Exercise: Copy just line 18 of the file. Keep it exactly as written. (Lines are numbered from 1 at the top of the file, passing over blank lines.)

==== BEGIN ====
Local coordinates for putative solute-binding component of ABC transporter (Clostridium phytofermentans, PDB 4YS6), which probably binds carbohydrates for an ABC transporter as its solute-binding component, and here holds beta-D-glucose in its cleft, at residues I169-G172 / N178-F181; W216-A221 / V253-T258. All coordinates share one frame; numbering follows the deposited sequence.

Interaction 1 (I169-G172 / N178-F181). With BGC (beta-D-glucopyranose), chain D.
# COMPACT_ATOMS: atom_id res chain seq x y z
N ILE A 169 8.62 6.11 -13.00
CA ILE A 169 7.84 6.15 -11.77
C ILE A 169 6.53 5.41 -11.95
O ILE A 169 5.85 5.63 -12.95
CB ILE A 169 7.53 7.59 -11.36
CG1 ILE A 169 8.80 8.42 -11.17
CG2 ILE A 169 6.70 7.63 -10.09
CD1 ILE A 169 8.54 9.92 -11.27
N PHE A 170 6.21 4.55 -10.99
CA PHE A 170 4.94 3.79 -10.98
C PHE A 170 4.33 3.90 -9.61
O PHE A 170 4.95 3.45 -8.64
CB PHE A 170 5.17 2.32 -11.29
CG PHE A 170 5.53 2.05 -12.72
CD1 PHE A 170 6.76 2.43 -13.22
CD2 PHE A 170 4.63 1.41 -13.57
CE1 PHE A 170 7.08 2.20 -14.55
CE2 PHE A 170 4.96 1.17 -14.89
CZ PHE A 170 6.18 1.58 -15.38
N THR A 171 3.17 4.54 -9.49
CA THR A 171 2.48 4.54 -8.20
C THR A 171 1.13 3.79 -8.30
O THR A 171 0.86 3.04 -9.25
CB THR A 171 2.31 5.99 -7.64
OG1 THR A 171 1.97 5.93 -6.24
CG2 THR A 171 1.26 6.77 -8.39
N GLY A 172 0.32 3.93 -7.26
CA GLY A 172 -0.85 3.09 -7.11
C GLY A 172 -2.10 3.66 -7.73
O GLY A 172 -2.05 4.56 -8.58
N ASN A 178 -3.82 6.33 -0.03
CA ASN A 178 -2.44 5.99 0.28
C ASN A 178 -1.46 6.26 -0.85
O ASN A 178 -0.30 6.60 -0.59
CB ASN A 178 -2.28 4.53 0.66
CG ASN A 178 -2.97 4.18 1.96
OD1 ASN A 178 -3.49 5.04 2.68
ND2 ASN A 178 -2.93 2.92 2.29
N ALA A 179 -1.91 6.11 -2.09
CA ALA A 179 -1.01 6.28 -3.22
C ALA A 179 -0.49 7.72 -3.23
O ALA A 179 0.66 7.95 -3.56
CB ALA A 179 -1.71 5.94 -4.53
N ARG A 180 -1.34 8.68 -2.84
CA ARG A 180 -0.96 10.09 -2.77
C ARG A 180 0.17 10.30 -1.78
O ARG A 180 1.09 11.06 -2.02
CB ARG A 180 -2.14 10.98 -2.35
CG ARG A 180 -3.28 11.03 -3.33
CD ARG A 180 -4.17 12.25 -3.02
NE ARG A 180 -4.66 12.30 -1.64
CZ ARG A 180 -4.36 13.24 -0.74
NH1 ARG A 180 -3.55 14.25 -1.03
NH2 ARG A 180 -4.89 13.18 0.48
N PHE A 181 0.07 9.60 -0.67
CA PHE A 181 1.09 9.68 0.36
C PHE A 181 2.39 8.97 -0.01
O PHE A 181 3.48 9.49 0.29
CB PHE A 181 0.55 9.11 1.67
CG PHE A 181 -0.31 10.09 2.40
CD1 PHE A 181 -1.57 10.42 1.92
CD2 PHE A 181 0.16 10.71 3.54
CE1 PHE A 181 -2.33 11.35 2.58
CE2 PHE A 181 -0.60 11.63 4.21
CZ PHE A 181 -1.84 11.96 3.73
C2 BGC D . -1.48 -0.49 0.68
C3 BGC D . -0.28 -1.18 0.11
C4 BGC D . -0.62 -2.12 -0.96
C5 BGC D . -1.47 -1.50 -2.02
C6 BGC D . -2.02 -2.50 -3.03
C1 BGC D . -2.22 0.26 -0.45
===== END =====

CD1 PHE A 170 6.76 2.43 -13.22